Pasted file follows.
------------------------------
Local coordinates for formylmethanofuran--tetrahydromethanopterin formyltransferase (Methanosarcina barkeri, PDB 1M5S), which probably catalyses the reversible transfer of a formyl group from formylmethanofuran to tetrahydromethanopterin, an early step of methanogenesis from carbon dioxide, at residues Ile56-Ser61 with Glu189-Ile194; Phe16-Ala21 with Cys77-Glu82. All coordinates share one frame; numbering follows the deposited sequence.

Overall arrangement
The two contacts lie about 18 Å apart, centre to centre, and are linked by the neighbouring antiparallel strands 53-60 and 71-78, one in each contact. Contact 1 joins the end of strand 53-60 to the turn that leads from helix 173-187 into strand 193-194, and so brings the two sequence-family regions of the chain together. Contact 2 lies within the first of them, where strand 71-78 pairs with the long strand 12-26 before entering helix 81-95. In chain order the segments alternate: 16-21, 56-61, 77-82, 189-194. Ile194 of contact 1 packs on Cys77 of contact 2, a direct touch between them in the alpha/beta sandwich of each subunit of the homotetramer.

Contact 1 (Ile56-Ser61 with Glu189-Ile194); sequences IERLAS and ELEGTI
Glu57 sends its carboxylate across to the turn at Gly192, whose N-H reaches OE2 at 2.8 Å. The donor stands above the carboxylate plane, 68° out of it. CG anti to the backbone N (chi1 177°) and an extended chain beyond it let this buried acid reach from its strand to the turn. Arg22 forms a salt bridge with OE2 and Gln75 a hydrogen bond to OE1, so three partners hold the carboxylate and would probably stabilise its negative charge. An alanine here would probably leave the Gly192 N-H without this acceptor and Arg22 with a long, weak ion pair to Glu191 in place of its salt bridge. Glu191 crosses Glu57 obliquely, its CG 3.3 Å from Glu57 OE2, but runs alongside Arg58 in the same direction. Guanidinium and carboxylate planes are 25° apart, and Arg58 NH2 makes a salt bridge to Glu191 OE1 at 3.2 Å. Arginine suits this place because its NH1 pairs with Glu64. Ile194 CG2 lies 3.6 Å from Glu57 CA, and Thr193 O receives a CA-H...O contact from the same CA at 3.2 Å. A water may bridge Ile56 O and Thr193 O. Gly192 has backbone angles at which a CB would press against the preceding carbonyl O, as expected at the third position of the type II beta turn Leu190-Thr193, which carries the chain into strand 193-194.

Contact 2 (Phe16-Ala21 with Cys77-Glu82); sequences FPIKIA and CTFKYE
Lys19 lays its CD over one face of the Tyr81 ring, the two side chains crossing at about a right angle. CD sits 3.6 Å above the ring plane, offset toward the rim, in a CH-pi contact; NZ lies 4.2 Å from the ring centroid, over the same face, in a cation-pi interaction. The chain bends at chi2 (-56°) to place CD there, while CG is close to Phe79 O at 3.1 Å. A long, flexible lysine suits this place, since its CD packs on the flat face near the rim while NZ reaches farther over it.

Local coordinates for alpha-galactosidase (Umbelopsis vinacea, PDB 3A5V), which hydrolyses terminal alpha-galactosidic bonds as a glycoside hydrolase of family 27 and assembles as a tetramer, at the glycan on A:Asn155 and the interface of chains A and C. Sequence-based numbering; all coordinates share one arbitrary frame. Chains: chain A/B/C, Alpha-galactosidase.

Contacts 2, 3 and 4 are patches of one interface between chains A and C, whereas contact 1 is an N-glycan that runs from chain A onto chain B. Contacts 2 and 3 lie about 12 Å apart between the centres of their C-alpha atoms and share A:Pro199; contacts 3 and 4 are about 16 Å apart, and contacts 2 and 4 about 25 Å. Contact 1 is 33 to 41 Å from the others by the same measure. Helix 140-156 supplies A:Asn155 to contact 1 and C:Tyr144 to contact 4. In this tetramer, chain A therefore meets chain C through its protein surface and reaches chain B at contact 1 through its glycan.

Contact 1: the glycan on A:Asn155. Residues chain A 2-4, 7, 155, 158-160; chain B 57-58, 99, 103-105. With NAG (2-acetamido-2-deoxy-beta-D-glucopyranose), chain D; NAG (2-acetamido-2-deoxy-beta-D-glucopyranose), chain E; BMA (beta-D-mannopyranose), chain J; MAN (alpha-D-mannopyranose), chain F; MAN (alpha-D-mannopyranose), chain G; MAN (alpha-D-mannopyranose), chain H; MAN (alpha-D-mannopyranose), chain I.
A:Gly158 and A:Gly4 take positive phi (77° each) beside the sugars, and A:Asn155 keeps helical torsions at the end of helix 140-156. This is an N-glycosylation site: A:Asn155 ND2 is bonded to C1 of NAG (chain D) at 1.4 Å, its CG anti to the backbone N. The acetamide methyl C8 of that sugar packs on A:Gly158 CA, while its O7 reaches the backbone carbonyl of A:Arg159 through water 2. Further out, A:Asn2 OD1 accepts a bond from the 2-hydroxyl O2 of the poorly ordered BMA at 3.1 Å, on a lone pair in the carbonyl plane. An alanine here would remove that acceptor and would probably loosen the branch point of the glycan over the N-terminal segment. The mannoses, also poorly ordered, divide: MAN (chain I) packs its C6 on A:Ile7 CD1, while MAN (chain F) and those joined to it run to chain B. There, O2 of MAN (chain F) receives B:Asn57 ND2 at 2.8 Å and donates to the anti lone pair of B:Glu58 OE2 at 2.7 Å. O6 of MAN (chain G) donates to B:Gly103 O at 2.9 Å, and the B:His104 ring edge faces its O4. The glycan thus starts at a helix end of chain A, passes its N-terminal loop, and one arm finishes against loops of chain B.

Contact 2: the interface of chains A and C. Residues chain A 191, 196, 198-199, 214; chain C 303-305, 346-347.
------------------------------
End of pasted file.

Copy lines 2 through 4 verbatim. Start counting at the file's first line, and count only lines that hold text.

Overall arrangement
The two contacts lie about 18 Å apart, centre to centre, and are linked by the neighbouring antiparallel strands 53-60 and 71-78, one in each contact. Contact 1 joins the end of strand 53-60 to the turn that leads from helix 173-187 into strand 193-194, and so brings the two sequence-family regions of the chain together. Contact 2 lies within the first of them, where strand 71-78 pairs with the long strand 12-26 before entering helix 81-95. In chain order the segments alternate: 16-21, 56-61, 77-82, 189-194. Ile194 of contact 1 packs on Cys77 of contact 2, a direct touch between them in the alpha/beta sandwich of each subunit of the homotetramer.

Contact 1 (Ile56-Ser61 with Glu189-Ile194); sequences IERLAS and ELEGTI